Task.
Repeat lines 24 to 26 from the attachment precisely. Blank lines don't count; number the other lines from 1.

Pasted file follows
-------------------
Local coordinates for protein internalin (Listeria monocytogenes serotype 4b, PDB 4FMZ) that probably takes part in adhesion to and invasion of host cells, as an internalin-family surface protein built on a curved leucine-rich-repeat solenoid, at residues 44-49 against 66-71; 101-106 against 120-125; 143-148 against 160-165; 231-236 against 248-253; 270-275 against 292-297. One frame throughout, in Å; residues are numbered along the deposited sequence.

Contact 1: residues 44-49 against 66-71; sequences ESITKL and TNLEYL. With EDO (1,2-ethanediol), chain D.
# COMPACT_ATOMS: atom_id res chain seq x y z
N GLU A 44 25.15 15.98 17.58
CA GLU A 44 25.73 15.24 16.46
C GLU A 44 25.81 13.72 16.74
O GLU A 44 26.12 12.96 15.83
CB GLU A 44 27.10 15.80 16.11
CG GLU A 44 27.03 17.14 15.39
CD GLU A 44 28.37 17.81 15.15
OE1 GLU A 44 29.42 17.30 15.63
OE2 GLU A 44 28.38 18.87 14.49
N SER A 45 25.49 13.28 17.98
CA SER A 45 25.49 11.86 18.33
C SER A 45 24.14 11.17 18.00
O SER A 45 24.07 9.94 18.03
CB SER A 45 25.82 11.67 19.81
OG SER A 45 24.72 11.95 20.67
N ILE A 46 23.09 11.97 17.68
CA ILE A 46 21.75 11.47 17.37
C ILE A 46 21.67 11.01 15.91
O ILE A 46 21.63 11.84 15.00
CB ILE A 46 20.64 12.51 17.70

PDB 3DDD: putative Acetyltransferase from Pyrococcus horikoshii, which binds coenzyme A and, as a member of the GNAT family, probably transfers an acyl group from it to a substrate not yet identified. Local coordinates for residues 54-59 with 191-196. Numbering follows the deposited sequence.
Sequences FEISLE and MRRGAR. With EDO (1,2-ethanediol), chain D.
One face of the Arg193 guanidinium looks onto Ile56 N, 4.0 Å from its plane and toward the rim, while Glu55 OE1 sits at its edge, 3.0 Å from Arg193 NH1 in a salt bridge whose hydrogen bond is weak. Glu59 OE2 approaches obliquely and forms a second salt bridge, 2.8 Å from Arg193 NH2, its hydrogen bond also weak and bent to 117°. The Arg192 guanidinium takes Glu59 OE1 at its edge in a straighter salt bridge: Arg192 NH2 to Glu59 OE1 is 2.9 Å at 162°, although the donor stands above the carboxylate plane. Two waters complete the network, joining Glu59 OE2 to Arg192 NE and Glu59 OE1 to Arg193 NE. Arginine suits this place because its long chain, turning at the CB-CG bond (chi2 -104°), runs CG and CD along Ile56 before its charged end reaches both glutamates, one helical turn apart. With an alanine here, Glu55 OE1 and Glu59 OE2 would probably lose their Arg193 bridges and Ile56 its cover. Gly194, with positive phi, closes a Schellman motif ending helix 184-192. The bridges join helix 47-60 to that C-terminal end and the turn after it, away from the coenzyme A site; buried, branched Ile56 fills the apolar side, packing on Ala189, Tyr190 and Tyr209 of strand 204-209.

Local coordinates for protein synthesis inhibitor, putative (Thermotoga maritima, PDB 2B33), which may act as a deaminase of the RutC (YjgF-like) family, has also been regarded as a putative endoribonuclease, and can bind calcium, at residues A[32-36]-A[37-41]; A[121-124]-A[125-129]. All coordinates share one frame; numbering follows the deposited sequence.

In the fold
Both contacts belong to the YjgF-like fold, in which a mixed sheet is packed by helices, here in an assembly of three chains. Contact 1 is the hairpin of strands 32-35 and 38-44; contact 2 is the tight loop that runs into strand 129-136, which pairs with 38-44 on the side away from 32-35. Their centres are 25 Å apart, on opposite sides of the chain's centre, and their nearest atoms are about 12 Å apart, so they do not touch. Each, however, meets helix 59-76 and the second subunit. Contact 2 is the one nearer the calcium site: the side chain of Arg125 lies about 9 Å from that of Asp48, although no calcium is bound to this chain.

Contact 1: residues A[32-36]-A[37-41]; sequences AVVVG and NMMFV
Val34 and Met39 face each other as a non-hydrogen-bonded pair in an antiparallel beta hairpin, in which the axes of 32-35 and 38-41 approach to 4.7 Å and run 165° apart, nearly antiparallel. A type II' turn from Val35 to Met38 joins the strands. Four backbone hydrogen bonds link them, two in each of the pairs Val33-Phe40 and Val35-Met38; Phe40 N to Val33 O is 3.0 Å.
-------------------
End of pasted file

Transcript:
PDB 3DDD: putative Acetyltransferase from Pyrococcus horikoshii, which binds coenzyme A and, as a member of the GNAT family, probably transfers an acyl group from it to a substrate not yet identified. Local coordinates for residues 54-59 with 191-196. Numbering follows the deposited sequence.
Sequences FEISLE and MRRGAR. With EDO (1,2-ethanediol), chain D.
One face of the Arg193 guanidinium looks onto Ile56 N, 4.0 Å from its plane and toward the rim, while Glu55 OE1 sits at its edge, 3.0 Å from Arg193 NH1 in a salt bridge whose hydrogen bond is weak. Glu59 OE2 approaches obliquely and forms a second salt bridge, 2.8 Å from Arg193 NH2, its hydrogen bond also weak and bent to 117°. The Arg192 guanidinium takes Glu59 OE1 at its edge in a straighter salt bridge: Arg192 NH2 to Glu59 OE1 is 2.9 Å at 162°, although the donor stands above the carboxylate plane. Two waters complete the network, joining Glu59 OE2 to Arg192 NE and Glu59 OE1 to Arg193 NE. Arginine suits this place because its long chain, turning at the CB-CG bond (chi2 -104°), runs CG and CD along Ile56 before its charged end reaches both glutamates, one helical turn apart. With an alanine here, Glu55 OE1 and Glu59 OE2 would probably lose their Arg193 bridges and Ile56 its cover. Gly194, with positive phi, closes a Schellman motif ending helix 184-192. The bridges join helix 47-60 to that C-terminal end and the turn after it, away from the coenzyme A site; buried, branched Ile56 fills the apolar side, packing on Ala189, Tyr190 and Tyr209 of strand 204-209.